CB: When you’re looking for those real world inspirations, how much time do you put into research on architecture, biology, and design elements?
Staples: Because of our monthly schedule, I’ve never really put as much time into research as I would like to. If I was doing Saga as a standalone graphic novel, it would look very different than it does an ongoing, monthly series. I always have to keep in mind that I’m working on a tight schedule. I’ll do as much research as I can and look at a bunch of Google image searches or browse Pinterest before I just go with it.
CB: The most obvious visual motifs are characters with horns and wings. They represent the two sides of the driving conflict in addition to being associated with the two primary protagonists. All of the horns and wings are very diverse in appearance though, ranging from the bug wings to bat wings to those of a bird. Did you design each character’s unique features reflect something about them?
Staples: That mostly comes from Brian. For any of the named characters in the book, he will typically say what type of wings or what type of horns they have. That was basically my only reaction for Marko was that he should have ram’s horns, but then do whatever.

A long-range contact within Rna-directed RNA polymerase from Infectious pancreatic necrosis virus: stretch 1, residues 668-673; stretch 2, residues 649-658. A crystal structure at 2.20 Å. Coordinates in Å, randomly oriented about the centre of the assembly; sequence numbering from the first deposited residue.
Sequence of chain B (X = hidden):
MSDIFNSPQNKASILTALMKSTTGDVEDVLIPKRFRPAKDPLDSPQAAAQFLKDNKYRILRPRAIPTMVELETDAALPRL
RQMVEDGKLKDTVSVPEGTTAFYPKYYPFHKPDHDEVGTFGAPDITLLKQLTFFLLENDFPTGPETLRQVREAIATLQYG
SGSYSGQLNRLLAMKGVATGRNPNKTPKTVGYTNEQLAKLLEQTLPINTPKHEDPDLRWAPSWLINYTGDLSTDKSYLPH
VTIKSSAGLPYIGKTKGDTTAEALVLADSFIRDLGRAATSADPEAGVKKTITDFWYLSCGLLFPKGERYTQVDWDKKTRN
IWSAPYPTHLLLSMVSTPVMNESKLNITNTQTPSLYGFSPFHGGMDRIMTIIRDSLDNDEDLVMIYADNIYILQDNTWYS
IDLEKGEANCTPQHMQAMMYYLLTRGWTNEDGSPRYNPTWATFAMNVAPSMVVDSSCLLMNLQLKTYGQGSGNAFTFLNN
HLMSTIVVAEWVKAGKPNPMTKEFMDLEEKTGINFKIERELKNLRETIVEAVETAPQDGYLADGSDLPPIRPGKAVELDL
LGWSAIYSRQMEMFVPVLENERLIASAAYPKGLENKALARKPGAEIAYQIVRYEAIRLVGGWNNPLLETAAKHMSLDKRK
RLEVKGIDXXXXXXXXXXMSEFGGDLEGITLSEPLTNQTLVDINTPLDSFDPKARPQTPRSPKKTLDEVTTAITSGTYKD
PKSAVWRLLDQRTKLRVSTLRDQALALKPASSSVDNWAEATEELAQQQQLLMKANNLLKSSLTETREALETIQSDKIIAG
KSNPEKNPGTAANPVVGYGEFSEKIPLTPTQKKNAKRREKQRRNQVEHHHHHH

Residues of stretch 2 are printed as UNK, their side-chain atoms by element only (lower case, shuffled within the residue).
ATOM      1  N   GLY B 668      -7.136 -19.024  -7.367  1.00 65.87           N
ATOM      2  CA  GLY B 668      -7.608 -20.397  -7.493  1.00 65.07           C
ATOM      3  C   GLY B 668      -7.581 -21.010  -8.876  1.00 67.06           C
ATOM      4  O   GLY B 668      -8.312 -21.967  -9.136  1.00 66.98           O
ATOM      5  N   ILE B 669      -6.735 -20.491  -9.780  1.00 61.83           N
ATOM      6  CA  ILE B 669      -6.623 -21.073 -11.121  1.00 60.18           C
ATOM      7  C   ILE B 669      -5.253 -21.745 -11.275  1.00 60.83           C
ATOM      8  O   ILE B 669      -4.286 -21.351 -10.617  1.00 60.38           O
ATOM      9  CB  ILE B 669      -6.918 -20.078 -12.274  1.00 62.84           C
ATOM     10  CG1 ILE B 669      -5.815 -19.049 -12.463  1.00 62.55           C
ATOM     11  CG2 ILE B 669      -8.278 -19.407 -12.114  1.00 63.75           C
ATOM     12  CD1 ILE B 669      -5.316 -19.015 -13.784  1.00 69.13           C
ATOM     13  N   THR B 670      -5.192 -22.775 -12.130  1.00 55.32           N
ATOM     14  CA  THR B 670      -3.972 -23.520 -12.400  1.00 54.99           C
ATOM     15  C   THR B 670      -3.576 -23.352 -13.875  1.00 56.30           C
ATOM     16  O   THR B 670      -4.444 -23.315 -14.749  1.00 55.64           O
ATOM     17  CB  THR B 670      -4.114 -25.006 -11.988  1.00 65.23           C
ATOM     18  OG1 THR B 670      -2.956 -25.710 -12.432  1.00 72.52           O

CB: We’re starting to see Hazel grow up some. Do you know what the ultimate appearance of her horns and wings will be?
Staples: I do, but it’s a surprise.
CB: One major theme of Saga that comes through in the visuals is the dichotomy of love and war, where love is very much about sexuality. In a medium that generally treats sex as something taboo or titillating, both you and Brian have been very frank in how you present sexuality and the human body. How have you approached the depiction of sex and nudity in a mainstream comic?
Staples: I try to approach sex the same way we approach everything else in the comic, which is just treating it as another aspect of life. Saga has a lot of breadth to it. It covers a lot of different themes and topics. We see action and violence in a lot of comics. We see sex in a lot of comics. In ours I think it’s presented in the context of this family’s journey, their life story. I wanted it to feel grounded in terms of what the characters are going through.
CB: There are a wide variety of ways in which artists approach covers, whether it’s to invoke a mood or portray some aspect of the story inside. Your cover work has received a lot of attention and is very well received. What is your philosophy when designing a cover for Saga?